Local Context

Cumbria Zero Carbon Partnership

In response to UK parliament declaring a climate emergency in May 2019 and amendments to the 2008 Climate Change Act to strengthen its climate ambition legislating for a target to reduce UK's emissions to net zero by 2050. The Cumbria Zero Carbon partnership was established in January 2021 and aims for a carbon neutral Cumbria by 2037. Decarbonising the impact of transport is key to achieving this and more cycling and walking will form part of the approach.

Cumbria Cycling Strategy

Cumbria County Council endorsed the Cumbria Cycling Strategy in 2017, together with Cumbria's district councils, national parks, cycling bodies and highways partners.  The Cumbria Cycling Strategy sets the context for the development of cycling in Cumbria. 

The strategy has 4 objectives: 

  • Promoting cycling as part of healthy lifestyle
  • Enabling cycling to support the Cumbrian economy
  • Promoting Cumbria as an excellent place to cycle
  • Improving the cycling infrastructure (routes and cycleways) to enable more cycling. 

The 4th objective of improving the infrastructure is key to enabling the other three objectives and the County Council is committed to taking the lead on delivering this.

What are Local Cycling and Walking Infrastructure Plans?

Local Cycling and Walking Infrastructure Plans (LCWIPs) are part of the Department for Transport's (DfT) Cycling and Walking Investment Strategy (CWIS) and are a new, strategic approach to identifying cycling and walking improvements. LCWIPs will enable a long-term approach to developing local cycling and walking networks (ideally over a 10-year period). 

These local networks will be designed following the principals set out by the Department for Transport for local networks in England.  

Cumbria's LCWIPs will produce:

  • Network plans for walking and cycling which identify preferred routes and core zones for further development
  • Prioritised programmes of improvements for future investment
  • Reports which set out the underlying analysis carried out and a narrative which supports the identified improvements and networks.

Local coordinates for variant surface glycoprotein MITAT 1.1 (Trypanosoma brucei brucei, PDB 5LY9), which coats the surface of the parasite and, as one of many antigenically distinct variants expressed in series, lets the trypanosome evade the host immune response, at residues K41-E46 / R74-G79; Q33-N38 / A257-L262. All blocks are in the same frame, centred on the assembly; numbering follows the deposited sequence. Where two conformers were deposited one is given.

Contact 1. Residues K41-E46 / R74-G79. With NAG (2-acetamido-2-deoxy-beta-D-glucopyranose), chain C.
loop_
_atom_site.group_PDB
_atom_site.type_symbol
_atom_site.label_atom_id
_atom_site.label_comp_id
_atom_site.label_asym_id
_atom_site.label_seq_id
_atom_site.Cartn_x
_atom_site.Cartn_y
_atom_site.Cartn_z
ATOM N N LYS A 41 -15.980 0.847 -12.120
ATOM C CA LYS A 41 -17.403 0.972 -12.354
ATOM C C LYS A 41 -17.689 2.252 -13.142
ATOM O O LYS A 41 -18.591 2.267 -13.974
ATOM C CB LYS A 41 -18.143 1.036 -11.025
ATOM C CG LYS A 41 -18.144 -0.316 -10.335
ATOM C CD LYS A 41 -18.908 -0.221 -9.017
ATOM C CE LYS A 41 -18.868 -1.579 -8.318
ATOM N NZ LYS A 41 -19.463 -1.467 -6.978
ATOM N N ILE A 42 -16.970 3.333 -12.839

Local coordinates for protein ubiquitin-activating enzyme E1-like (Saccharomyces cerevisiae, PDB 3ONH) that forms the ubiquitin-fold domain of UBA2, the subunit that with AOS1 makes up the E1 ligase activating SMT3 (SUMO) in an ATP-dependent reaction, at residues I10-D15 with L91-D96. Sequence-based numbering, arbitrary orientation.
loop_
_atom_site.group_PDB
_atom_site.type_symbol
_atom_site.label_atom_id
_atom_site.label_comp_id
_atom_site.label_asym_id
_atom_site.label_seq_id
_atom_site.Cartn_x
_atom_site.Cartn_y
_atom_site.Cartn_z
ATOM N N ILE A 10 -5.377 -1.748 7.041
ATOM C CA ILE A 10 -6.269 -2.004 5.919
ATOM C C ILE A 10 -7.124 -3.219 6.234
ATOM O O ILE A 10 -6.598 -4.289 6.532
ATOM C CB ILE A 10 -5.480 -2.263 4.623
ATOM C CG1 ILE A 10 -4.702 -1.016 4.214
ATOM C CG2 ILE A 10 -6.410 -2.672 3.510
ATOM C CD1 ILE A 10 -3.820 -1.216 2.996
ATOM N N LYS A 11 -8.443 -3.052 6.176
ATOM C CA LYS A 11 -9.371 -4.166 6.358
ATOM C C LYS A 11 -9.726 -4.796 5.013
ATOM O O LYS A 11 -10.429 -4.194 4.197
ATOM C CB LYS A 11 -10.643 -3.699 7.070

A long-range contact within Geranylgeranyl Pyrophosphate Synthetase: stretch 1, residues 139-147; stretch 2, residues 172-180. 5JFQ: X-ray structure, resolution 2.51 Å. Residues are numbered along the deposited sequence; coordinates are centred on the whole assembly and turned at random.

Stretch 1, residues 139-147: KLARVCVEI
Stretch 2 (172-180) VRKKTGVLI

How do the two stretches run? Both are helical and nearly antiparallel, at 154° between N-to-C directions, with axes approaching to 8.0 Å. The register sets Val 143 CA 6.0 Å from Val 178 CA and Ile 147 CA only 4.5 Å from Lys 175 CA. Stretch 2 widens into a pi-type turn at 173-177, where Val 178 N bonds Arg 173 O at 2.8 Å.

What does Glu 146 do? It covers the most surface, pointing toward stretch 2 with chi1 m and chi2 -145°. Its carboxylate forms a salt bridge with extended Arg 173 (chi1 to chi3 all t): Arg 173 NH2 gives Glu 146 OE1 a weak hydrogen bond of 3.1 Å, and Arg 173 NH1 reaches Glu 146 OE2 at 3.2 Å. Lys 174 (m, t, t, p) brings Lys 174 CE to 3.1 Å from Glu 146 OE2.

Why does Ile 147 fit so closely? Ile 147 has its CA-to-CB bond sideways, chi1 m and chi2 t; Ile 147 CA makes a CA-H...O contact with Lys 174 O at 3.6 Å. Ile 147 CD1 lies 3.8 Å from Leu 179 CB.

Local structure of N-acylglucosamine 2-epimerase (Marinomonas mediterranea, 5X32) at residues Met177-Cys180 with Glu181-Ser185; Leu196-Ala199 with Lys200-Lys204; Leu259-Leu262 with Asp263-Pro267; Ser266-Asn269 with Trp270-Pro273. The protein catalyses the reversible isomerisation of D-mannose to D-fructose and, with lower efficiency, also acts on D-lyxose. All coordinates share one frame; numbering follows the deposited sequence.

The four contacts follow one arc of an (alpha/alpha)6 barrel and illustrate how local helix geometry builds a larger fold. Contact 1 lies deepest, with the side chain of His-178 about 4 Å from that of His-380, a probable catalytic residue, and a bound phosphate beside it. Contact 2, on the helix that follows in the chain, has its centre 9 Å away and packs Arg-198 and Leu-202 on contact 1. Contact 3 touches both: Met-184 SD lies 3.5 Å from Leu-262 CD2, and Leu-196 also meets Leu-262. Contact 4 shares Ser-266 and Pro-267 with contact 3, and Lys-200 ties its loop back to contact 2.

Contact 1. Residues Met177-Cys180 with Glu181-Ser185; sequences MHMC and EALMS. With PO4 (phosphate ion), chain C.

Producing LCWIPs in Cumbria will allow the planning and improving the conditions for cycling and walking by:

  • Identifying cycling and walking infrastructure improvements for future investment in the short, medium and long term
  • Ensuring that consideration is given to cycling and walking within both local planning and transport policies and strategies
  • Providing the evidence base to make the case for future funding for walking and cycling infrastructure.

The LCWIP process 

The Cumbria LCWIP programme is developed in line with the Department for Transport (DfT) Cycling and Walking Investment Strategy and their supporting LCWIP Technical Guidance for Local Authorities (2017). The LCWIP process is in 6 stages:

  • Stage 1- Determining Scope: Establishing the geographical extent of the LCWIP and arrangements for governing and preparing the plan
  • Stage 2- Information Gathering: Identify existing and potential future travel patterns. Review existing conditions and identify barriers
  • Stage 3 - Network Planning for Cycling: Identify origin and destination points, develop a network of routes and determine the improvements required
  • Stage 4 - Network Planning for Walking: Identify key trip generators, core walking zones and routes, and determine the improvements required
  • Stage 5 - Prioritising Improvements: Prioritise improvements to develop a phased programme for future investment
  • Stage 6 - Integration and Application: Integrate outputs into local planning and transport policies, strategies and delivery plans.

LCWIPs in Cumbria 

Initially the programme will prepare LCWIPs for 6 of Cumbria's district urban centres, which are:

  • Barrow-in-Furness
  • Carlisle
  • Kendal
  • Penrith
  • Whitehaven
  • Workington

It is expected that the programme will be expanded in 2021 to include more Cumbrian towns.

Strategic Overview document (PDF 1.7MB)

The County Council, as part of the development of the Cumbria Transport Infrastructure Plan is looking at cycling and walking over longer distances and routes more targeted at leisure and tourism. We refer to these as Strategic Cycling and Walking Corridors. 

5 strategic corridors have been identified:

  • A66 Strategic Corridor
  • A591 Strategic Corridor
  • Hadrian's Wall Strategic Corridor
  • Southern Strategic Corridor
  • Eden North Pennines Strategic Corridor

The corridors are aimed at supporting the growth of the county's visitor economy, providing local recreational and commuting value for residents of Cumbria and contributing towards a low carbon economy. They will target different sources of funding to the LCWIPs.

The Strategic Cycling and Walking Corridors will be part of a further public consultation in Summer 2021.